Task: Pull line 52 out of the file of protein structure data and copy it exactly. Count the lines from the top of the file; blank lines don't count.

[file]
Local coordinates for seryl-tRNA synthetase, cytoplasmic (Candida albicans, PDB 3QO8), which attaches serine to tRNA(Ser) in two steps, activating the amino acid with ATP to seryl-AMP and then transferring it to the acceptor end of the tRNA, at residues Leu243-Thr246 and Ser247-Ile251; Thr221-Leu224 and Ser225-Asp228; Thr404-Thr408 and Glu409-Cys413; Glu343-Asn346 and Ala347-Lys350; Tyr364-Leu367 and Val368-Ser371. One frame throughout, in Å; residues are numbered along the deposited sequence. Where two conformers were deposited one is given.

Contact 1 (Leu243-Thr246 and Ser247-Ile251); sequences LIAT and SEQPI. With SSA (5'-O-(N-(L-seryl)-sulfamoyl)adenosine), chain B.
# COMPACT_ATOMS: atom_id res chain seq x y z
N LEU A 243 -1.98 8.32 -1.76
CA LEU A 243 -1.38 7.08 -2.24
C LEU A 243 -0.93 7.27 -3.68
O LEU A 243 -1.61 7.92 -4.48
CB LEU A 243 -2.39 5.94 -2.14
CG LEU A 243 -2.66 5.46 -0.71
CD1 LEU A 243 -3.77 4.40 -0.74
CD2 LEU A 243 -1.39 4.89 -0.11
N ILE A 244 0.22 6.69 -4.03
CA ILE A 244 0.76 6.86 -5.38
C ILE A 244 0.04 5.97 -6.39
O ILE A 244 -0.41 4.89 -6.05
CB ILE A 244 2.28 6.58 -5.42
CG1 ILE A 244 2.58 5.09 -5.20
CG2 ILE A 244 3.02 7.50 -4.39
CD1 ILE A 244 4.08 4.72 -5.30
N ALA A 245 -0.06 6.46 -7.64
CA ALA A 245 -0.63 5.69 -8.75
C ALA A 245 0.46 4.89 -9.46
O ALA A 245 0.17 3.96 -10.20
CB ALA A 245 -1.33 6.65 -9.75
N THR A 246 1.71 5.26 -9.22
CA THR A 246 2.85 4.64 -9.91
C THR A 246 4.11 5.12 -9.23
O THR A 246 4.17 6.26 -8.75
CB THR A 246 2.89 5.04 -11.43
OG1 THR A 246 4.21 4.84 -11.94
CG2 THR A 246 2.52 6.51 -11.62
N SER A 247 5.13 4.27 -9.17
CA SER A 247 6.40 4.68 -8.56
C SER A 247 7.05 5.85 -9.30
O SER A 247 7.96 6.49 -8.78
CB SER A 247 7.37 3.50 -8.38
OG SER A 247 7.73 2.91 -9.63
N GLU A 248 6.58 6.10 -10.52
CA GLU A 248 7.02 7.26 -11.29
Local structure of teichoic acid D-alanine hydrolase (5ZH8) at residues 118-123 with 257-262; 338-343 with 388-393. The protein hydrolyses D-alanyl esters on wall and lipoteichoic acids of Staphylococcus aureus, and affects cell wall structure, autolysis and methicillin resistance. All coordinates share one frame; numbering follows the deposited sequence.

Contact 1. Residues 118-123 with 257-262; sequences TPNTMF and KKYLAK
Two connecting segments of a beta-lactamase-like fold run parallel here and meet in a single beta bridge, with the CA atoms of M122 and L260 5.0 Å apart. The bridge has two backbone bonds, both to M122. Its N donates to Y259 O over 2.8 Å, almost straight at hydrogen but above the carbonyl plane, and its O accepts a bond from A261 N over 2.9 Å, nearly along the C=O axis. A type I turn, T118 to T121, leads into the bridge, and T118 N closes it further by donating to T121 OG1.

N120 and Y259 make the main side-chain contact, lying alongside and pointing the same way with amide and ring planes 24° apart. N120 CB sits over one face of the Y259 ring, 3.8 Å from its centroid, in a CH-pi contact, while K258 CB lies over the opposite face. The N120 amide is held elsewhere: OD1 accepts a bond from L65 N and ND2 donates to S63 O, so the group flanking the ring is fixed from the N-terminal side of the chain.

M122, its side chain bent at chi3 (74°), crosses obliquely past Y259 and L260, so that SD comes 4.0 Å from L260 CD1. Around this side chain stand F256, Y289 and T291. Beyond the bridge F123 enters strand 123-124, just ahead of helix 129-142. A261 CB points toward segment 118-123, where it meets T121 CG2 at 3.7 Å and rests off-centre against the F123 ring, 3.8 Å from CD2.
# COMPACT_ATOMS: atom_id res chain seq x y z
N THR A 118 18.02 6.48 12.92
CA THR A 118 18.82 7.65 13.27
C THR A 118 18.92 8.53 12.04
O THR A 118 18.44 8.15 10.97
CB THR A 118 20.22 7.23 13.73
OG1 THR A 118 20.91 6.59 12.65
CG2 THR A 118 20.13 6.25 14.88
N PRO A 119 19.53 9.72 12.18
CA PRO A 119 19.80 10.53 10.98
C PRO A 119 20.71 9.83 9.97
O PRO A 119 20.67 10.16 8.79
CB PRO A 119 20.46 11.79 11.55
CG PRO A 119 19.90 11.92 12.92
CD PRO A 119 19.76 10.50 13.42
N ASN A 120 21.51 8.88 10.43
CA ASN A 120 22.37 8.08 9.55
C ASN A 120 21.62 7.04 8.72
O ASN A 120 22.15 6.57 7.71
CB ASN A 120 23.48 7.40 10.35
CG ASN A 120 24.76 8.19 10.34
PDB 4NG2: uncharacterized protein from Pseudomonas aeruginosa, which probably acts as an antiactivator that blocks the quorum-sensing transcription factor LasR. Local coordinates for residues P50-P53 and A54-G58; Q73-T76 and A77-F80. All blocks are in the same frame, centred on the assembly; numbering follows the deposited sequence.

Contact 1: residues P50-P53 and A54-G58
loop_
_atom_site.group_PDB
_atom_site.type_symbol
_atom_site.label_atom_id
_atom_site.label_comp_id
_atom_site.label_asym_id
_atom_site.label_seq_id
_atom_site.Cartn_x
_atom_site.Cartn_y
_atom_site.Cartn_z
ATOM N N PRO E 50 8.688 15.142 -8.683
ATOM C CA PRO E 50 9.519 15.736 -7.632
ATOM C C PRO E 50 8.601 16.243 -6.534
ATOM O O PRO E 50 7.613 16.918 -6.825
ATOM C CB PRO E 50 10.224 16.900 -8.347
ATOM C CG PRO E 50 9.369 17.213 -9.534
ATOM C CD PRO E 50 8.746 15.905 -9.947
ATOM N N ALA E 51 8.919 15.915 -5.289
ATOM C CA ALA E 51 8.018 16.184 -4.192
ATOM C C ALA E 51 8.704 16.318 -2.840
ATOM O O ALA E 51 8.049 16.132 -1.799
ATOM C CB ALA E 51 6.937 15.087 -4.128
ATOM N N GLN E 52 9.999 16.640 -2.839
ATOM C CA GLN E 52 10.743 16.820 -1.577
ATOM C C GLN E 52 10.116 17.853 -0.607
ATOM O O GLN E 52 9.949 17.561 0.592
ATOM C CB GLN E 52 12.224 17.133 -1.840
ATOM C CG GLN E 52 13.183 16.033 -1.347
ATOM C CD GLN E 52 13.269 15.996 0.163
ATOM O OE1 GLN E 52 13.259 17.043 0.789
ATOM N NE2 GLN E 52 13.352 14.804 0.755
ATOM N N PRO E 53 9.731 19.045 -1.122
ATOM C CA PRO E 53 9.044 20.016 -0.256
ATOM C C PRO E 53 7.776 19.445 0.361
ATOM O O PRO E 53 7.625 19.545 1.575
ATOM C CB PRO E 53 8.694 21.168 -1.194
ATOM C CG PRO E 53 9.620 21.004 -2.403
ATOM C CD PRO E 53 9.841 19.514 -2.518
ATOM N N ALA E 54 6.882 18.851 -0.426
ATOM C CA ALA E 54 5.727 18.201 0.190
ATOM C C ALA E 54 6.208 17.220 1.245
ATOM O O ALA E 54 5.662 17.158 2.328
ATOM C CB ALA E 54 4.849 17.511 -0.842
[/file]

CG2 THR A 118 20.13 6.25 14.88